The Liberal government has given public service retirees a new pension offer, Finance Minister Roger Melanson announced on Monday.

No details were released, but Melanson told reporters on Monday the proposed plan addresses two key concerns of retirees — protecting the base of their pension and cost-of-living increases.

Melanson says he is hopeful the retirees, who launched a lawsuit last June over the switch to a shared-risk model, will accept the offer.

“We had many conversations with them, good dialogue, very constructive dialogue, we believe, and we, you know, made a proposition to them that respects the fiscal framework of our province,” he said.

“As we all know, we have some fiscal challenges here in the province, and we had committed in our platform that we would discuss with them and still respect the fiscal reality of New Brunswick.”

Clifford Kennedy, spokesman for Pension Coalition NB, the group fighting the changes imposed by the former Alward government, says it has heard “nothing official” from the Gallant government about the latest offer.

Kennedy says the Liberals agreed to run the numbers on the coalition’s proposal, but the group has heard nothing back.

The former government had established a base date of Jan. 1, 2014, stipulating that each retiree’s pension would not be reduced below what they were earning on that date.

But the retirees want that base recalculated yearly, based on cost-of-living, which would effectively eliminate the base reference point because the amount of their pensions would grow with inflation.

The coalition has until May 14 to file a statement of claim with the Court of Queen’s Bench if its lawsuit is to proceed.

Ari Kaplan, the group’s lawyer, says he wants a meeting with Premier Brian Gallant and Melanson before he recommends any settlement.

The government’s proposal is unclear, he said.

“I have a lot of questions about it. I need a meeting with them to understand it better.”

Kaplan says one concern is some kind of guarantee that a government wouldn’t be able to turn around and legislate another change in the future that would undo any settlement the retirees accept.

While in Opposition, the Liberals had criticized the public sector pension plan reforms announced in May 2012 by the then-Alward government.

They said they would like to see further study and debate about switching to the shared-risk model, which has civil servants and retirees taking on more risk for the pension fund’s performance.

“This will be seen as one of, if not the, most important pieces of legislation [the Alward] government will put forth in its mandate,” then-Liberal Leader Brian Gallant had said.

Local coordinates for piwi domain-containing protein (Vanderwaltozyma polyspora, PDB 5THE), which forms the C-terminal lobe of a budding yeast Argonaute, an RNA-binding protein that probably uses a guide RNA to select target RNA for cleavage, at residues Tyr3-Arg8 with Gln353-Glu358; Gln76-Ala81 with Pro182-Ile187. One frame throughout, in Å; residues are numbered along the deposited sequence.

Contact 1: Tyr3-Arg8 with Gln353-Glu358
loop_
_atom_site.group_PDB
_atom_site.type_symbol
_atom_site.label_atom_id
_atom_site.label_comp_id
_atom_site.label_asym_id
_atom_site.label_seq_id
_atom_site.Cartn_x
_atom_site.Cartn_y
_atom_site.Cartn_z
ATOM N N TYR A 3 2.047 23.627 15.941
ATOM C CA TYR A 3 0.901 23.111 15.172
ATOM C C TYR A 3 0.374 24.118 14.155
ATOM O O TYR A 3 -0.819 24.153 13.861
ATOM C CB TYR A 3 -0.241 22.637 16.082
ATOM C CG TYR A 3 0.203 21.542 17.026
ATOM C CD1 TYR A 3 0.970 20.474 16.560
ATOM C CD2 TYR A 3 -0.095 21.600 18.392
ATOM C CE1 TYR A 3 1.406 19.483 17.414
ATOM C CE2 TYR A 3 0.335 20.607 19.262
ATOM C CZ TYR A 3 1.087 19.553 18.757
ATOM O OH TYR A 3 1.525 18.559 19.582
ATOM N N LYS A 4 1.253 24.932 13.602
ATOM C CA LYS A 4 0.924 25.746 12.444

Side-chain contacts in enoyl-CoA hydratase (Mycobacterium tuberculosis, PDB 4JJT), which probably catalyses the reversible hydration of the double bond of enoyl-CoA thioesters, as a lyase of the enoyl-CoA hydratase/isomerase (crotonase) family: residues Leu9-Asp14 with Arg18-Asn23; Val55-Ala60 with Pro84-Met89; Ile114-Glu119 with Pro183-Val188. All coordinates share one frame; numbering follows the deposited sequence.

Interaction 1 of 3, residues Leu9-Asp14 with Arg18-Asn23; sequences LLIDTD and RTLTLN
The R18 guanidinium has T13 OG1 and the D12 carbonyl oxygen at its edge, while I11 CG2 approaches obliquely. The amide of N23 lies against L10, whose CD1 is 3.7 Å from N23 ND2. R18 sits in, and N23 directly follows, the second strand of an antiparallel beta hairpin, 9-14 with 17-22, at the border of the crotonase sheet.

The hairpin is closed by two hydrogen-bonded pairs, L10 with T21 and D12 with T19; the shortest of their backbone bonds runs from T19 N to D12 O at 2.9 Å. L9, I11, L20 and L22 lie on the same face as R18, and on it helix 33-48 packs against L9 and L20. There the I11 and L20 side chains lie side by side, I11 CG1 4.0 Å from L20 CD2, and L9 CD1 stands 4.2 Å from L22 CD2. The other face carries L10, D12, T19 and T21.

“We think there should be a judicial review. We think that it’s incredibly important that there be consultation and we think that it’s important that the numbers be run by the auditor general,” Gallant had said.

Charter breach alleged in lawsuit

The reforms were passed into law in December 2013, with a 33-9 vote along party lines, forcing 33,000 current and former civil servants out of their defined benefit pension plan and into a new shared-risk model.

Last June, the New Brunswick Pension Coalition launched a lawsuit over the changes, alleging the government breached the charter rights of 13,000 pensioners because they are vulnerable, based on their age.

Under the former public service pension plan, retired civil servants were sheltered from any risk of market downturns by the provincial government with guaranteed cost-of-living increases.

Under the reforms, the risk is shared by both sides.

Other changes include increased contribution levels and a phased-in higher age of retirement.

Retirees maintain it’s not fair to change their benefits retroactively.

Former finance minister Blaine Higgs had been pushing the pension reforms for two years, arguing that with retirees living longer, the pool of pension money may not be enough to cover their benefits.

During a series of public meetings, when Higgs was confronted by hundreds of public servants who were angry about a lack of consultation, he said he was embarrassed about the poor communication surrounding the switch, but maintained the changes were necessary for the financial health of the province and the long-term survival of the pension plans.

Source: CBC News